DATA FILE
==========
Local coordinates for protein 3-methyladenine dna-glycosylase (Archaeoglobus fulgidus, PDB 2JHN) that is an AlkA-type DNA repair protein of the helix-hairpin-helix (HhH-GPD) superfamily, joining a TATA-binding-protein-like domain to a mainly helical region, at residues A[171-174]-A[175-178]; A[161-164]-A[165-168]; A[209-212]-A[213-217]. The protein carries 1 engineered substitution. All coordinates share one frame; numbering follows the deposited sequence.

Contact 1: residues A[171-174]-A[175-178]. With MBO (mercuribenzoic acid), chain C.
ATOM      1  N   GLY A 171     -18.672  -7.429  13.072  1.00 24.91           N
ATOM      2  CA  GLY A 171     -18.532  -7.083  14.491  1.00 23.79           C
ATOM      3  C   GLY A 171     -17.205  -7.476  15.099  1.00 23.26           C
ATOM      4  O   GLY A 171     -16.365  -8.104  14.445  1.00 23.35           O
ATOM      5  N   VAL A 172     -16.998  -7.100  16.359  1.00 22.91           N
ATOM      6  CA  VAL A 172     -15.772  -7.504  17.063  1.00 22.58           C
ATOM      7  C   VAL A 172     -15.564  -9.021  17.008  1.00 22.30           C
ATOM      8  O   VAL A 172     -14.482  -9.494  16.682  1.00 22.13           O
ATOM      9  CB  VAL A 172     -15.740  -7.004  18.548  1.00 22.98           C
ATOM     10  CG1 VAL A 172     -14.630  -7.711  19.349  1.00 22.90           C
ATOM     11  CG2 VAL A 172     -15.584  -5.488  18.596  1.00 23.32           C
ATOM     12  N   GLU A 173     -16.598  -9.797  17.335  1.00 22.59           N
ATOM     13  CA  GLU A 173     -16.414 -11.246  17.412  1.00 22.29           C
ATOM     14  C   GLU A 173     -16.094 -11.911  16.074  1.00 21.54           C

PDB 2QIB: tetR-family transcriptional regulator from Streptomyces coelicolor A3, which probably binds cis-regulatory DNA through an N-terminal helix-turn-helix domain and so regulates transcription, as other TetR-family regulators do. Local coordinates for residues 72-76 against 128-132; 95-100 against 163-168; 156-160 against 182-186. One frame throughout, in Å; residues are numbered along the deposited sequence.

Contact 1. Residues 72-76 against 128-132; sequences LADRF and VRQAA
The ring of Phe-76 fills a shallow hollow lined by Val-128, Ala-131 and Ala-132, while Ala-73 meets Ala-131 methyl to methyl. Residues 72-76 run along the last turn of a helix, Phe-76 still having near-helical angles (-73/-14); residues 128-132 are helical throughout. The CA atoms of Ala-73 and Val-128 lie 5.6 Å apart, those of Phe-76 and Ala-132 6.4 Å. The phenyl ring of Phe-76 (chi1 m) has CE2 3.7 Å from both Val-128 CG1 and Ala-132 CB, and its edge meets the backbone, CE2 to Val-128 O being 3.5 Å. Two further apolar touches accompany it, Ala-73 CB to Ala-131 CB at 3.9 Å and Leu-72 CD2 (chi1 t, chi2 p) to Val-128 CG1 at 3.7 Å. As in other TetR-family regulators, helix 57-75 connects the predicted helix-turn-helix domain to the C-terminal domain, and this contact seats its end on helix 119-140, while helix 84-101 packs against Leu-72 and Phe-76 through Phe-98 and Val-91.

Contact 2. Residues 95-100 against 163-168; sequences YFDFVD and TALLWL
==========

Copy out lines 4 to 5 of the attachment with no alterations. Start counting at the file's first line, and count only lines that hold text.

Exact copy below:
ATOM      2  CA  GLY A 171     -18.532  -7.083  14.491  1.00 23.79           C
ATOM      3  C   GLY A 171     -17.205  -7.476  15.099  1.00 23.26           C